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Overview of NASA's Microgravity Materials Research Program
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Author and Affiliation:
Downey, James Patton(NASA Marshall Space Flight Center, Huntsville, AL, United States);
Grugel, Richard(NASA Marshall Space Flight Center, Huntsville, AL, United States)
Abstract: The NASA microgravity materials program is dedicated to conducting microgravity experiments and related modeling efforts that will help us understand the processes associated with the formation of materials. This knowledge will help improve ground based industrial production of such materials. The currently funded investigations include research on the distribution of dopants and formation of defects in semiconductors, transitions between columnar and dendritic grain morphology, coarsening of phase boundaries, competition between thermally and kinetically favored phases, and the formation of glassy vs. crystalline material. NASA microgravity materials science investigators are selected for funding either through a proposal in response to a NASA Research Announcement or by participation in a team proposing to a foreign agency research announcement. In the latter case, a US investigator participating in a successful proposal to a foreign agency can then apply to NASA for funding of an unsolicited proposal. The program relies on cooperation with other aerospace partners from around the world. The ISS facilities used for these investigations are provided primarily by partnering with foreign agencies and in most cases the US investigators are working as a part of a larger team studying a specific area of materials science. The following facilities are to be utilized for the initial investigations. The ESA provided Low Gradient Facility and the Solidification and Quench Inserts to the Materials Research Rack/Materials Science Laboratory are to be used primarily for creating bulk samples that are directionally solidified or quenched from a high temperature melt. The CNES provided DECLIC facility is used to observe morphological development in transparent materials. The ESA provided Electro-Magnetic Levitator (EML) is designed to levitate, melt and then cool samples in order to study nucleation behavior. The facility provides conditions in which nucleation of the solid is not triggered from the wall and in which fluid flows in the sample can be controlled and manipulated. These conditions allow scientists ideal conditions for understanding the relative amounts and distribution of different phases that form in the solid. Finally, the Coarsening of Solid Liquid Melts hardware allows quenching of low temperature samples in the Microgravity Science Glovebox.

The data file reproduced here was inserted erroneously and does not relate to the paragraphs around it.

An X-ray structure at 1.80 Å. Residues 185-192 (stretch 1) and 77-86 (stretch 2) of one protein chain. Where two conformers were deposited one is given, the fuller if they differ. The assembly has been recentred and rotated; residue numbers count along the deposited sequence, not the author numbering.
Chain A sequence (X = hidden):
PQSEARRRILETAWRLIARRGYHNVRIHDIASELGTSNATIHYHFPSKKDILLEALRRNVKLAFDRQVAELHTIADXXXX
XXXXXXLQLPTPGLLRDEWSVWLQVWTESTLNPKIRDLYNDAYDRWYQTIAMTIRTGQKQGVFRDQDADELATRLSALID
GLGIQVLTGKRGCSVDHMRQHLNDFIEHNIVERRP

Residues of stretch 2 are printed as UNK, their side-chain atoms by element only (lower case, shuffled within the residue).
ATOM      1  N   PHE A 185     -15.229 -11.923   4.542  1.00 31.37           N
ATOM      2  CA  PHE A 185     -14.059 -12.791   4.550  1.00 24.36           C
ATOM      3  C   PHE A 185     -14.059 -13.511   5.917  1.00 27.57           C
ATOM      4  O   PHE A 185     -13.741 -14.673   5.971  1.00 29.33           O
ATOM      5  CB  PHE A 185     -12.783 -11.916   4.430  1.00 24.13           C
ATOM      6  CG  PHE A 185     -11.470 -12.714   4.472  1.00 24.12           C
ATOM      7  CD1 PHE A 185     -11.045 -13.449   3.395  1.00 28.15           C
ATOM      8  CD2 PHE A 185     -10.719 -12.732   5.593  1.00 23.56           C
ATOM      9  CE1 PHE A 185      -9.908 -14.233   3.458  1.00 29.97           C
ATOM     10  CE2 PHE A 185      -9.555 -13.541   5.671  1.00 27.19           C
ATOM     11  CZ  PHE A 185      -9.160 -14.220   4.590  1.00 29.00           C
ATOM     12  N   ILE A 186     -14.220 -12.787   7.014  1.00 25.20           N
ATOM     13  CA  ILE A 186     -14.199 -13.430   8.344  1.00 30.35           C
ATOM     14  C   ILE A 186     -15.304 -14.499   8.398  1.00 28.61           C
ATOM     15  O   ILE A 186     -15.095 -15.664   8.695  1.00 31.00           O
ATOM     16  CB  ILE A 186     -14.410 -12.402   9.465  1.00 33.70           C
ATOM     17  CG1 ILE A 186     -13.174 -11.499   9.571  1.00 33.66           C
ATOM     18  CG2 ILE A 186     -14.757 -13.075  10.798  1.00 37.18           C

Publication Date: Nov 28, 2012
Document ID:
20130001878
(Acquired Jan 22, 2013)
Subject Category: SPACE PROCESSING
Report/Patent Number: M12-2006
Document Type: Conference Paper
Meeting Information: American Society for Gravitational Space and Research; 28 Nov. - 2 Dec. 2012; New Orleans, LA; United States
Financial Sponsor: NASA Marshall Space Flight Center; Huntsville, AL, United States
Organization Source: NASA Marshall Space Flight Center; Huntsville, AL, United States
Description: 1p; In English
Distribution Limits: Unclassified; Publicly available; Unlimited
Rights: No Copyright
NASA Terms: FLUID FLOW; INTERNATIONAL SPACE STATION; LEVITATION; LOW TEMPERATURE; MATERIALS SCIENCE; MICROGRAVITY; NASA SPACE PROGRAMS; NUCLEATION; SPACEBORNE EXPERIMENTS
Availability Notes: Abstract Only
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